Picture of Filter Flash Camera
There are a lot of add-on's, and special cameras on the market for adding extra colour to film and digital photography.

The two main options are to buy a camera which has a spinner built inside, and you can change what colour you want the flash to be, or you can get ahold of a little 'pad' of gels, which you hold infront of the flash.

This got me thinking, I already have loads of filters sat around, why buy more? So I came up with the idea of mounting a filter ring over my flash. Read on to see how I did it.

Here is a little info on Lomography, and the camera I used  -

The Holga is a camera made by Lomo, and is well known for being the cheapest and easiest way to get into Lomography.

To help define Lomography I have borrowed this paragraph from Batness' Instructable on 'How to paint a plastic camera.' (I think he may have borrowed it from wikipedia)

There are many people interested in using medium-format plastic cameras to take photos these days. Translation; film cameras are back in! Using this retro type of camera, you can take "vintage" ye-olde looking photographs.

This new trend was likely started by Lomography . Lomography emphasizes casual, snapshot photography. Characteristics include over-saturated colors, off-kilter exposure, blurring, "happy accidents," and photographers are encouraged to take a lighthearted approach to their photos, and use these techniques to document everyday life. (<--oh noes Wikipedia!)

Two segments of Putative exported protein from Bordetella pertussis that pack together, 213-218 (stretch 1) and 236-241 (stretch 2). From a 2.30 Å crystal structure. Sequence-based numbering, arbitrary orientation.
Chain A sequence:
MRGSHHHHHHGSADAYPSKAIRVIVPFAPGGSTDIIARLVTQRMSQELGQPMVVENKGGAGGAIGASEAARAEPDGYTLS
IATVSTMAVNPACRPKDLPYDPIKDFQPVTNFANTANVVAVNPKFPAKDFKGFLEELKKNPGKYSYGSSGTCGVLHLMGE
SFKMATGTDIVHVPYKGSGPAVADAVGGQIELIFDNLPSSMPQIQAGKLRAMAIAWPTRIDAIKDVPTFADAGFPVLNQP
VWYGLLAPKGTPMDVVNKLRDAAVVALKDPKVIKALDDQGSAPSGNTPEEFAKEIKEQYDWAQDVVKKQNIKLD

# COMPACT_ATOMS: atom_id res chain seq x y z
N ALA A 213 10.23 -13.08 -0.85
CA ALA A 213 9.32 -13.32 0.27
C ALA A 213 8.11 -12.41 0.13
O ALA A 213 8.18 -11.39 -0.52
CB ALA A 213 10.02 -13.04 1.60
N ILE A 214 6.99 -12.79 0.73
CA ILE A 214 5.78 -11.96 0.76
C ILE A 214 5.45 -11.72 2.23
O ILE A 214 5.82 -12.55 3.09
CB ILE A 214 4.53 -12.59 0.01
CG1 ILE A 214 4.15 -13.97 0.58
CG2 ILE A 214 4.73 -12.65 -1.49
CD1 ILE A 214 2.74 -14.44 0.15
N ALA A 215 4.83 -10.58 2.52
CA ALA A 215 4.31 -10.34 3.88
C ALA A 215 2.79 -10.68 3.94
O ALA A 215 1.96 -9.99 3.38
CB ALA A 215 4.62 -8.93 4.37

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Step 1: Tools and Materials

Picture of Tools and Materials
Materials Needed - 
  • A Lomo Holga (between £16 and £40 dependant on specifics of the model)
  • White Direct to metal spray paint
  • An old floppy drive
  • Two Part Epoxy Resin (aroldyte)
  • Some leather scraps
  • Two 46mm step up rings (step up to your most used filter size)
  • Some scraps of clear plastic
  • Masking tape
Tools Needed -
  • Scalpel, X-acto, Stanley knife, Boxcutter
  • Coping saw.
  • Small files
  • Small flat head screwdriver
  • Medium cross head screwdriver
Jacoby-1 year ago
Nano_Burger2 years ago
Now that is a camera any imperial storm trooper would be proud to carry! Looks like the angle will give a permanent 45 degree bounce flash. Do you see any vignetting of the flash?

I don't have many colored filters, but I was wondering what if any are the advantages of a polarized flash??
Awesome, really clean job as always. A while ago while cutting gels for our stage lights I cut a few pieces for my flash to test, they gave great colour casts, the only issue being that the pure colour ones were almost too coloured.

Been meaning to build a baby beauty dish for some of the events I do, tempted to incorporate a filter attachment in to the centre part for colour casts after seeing this.